The 29-year-old picked up her second booking of the tournament during Monday's 2-0 over Colombia, ruling her out of a last-eight tie with China.
A scorer of two goals in a group stage win over Australia, the Californian will now sit out Friday's match alongside Lauren Holiday, who also picked up her second caution of the competition.
Rapinoe has so far been the U.S.'s most dangerous player at the World Cup, shouldering the vast majority of the team's creative responsibility.
'Yeah, it totally sucks,' lamented Rapinoe in an interview with Fox Sport. 'I mean, I knew that [I was a booking away from suspension] coming in and knew that that was part of it.
'It's not going to change the way I play. I have to come out and play hard.
'I felt it was a little undeserving, I think Cheney [Holiday] would feel the same way -- hers even more than mine -- but that's the way it is.'
News of Rapinoe's suspension will disappoint her brother Brian.
His little sister's biggest fan, Brian -- who has struggled with drug problems -- is following the World Cup from prison, where he is serving the final eight months of his sentence.
He watches her matches from the top of a stack of books he has constructed in his cell so he can see the TV set 50 yards away from his cell.
'She's so awesome. I love it,' he told U.S. Soccer's website ahead of the team's second group match against Nigeria. 'I just wish I was watching from out there instead of in here.'
Heavy favorites heading into the game, the Americans were largely stifled by a Colombia side that played with intent and flair.
It took until two minutes into the second half for them to muster a chance of any real note and it came from the penalty spot.
Colombia 'keeper Catalina Perez was adjudged to have tripped Alex Morgan and French referee Stephanie Frappart awarded a contentious penalty before handing Perez a red card.
Abby Wambach skewed the ensuing penalty wide of the post, but it was a matter of when -- not if -- the U.S. would take the lead.
With a player advantage, the U.S. began to dominate and it took just five minutes for them to capitalize.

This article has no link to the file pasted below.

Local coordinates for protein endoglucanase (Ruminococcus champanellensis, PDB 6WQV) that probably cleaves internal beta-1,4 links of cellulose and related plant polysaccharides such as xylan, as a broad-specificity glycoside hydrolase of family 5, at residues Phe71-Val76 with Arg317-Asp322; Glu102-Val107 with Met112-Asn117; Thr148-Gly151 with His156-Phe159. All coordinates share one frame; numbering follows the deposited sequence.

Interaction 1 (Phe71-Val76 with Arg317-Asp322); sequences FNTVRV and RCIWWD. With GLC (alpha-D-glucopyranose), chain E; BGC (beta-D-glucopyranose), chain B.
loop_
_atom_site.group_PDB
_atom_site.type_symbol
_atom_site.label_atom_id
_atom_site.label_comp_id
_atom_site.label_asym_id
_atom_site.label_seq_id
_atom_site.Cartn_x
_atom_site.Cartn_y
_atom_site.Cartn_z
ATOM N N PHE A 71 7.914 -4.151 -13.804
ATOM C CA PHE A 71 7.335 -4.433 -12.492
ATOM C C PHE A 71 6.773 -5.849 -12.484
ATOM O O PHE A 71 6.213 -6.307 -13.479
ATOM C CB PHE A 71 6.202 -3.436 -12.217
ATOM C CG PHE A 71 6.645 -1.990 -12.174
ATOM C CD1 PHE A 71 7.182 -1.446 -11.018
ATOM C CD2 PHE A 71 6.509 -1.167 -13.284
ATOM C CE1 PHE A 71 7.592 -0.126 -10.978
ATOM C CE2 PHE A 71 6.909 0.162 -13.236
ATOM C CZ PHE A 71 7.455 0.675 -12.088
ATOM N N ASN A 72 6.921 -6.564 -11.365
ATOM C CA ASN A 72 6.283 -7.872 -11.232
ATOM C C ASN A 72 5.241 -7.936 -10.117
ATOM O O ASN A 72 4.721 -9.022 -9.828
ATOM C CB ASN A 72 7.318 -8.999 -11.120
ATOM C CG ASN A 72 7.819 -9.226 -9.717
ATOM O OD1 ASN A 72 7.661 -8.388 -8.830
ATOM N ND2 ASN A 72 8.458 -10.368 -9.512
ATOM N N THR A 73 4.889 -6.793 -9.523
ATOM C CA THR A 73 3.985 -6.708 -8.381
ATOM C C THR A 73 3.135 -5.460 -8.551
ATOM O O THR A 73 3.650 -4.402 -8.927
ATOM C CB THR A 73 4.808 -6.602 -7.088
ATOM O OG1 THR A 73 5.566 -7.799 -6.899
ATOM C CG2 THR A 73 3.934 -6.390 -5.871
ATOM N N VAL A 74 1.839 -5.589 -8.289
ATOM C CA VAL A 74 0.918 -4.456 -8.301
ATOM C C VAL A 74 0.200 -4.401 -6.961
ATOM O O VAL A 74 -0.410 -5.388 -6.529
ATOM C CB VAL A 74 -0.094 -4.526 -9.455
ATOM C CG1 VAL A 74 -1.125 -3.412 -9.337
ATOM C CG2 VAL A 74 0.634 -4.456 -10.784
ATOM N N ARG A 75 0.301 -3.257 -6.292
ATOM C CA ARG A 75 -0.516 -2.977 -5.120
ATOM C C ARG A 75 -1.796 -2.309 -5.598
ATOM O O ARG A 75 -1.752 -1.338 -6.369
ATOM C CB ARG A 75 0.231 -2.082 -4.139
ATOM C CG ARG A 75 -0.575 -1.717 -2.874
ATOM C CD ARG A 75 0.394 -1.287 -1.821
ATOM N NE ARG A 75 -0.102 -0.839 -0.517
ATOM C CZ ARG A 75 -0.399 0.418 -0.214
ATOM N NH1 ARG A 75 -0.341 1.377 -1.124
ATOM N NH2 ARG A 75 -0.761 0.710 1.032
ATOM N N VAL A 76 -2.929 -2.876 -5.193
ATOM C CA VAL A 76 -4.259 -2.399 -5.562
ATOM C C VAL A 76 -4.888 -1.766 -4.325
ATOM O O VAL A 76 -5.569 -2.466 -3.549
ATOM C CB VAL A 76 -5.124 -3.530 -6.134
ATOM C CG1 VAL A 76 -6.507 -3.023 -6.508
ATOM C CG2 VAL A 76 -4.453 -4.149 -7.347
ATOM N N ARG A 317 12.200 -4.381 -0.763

Morgan fired in a shot towards the near post and the ball somehow found its way into the roof of the net after third-choice 'keeper Stefany Castaño was only able to get a hand to it.
The result was sealed 25 minutes from the end when Rapinoe was fouled by Angela Clavijo in the box and Frappart awarded the U.S. its second penalty of the match.
Carli Lloyd shouldered the responsibility this time and didn't repeat Wambach's mistake.
'We have tons of good people on the bench ready for China in Ottawa, and we'll just cheer our hearts out and hopefully be ready for the semifinal,' added Rapinoe, looking ahead to Friday's quarterfinal.
Scorer of the second penalty and player of the match, Lloyd was pleased with the improvement they showed from the first half and believes it was as well as they've played in the tournament so far.
'I think we found our groove, we came out strong and hard in the second half,' she said. 'It was one of our better performances. We knew we had to put them away and that's what we did in the second half.'
Coach Jill Ellis knew the game would be a lot harder than the 3-0 victory they recorded against their South American rivals at the 2012 Olympic Games, a fiery encounter that saw Colombian Lady Andrade handed a two-match ban for a clash with Wambach.
'We knew we would have a challenging game because Colombia are a very good opponent,' she told FIFA.com. 'I thought we controlled most of the ball and I had faith that at some point we would breakthough and we are happy to advance.
'I know that the players that come in [for suspended players] will be confident of stepping in and doing well. I have upmost (sic) confidence in the players we have.'
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Abby Wambach skewed the ensuing penalty wide of the post, but it was a matter of when -- not if -- the U.S. would take the lead. 'I know that the players that come in [for suspended players] will be confident of stepping in and doing well. I have upmost (sic) confidence in the players we have.' It took until two minutes into the second half for them to muster a chance of any real note and it came from the penalty spot. Read: Women's World Cup 2015: Is Canada set to win top prize? Abby Wambach skewed the ensuing penalty wide of the post, but it was a matter of when -- not if -- the U.S. would take the lead. He watches her matches from the top of a stack of books he has constructed in his cell so he can see the TV set 50 yards away from his cell.
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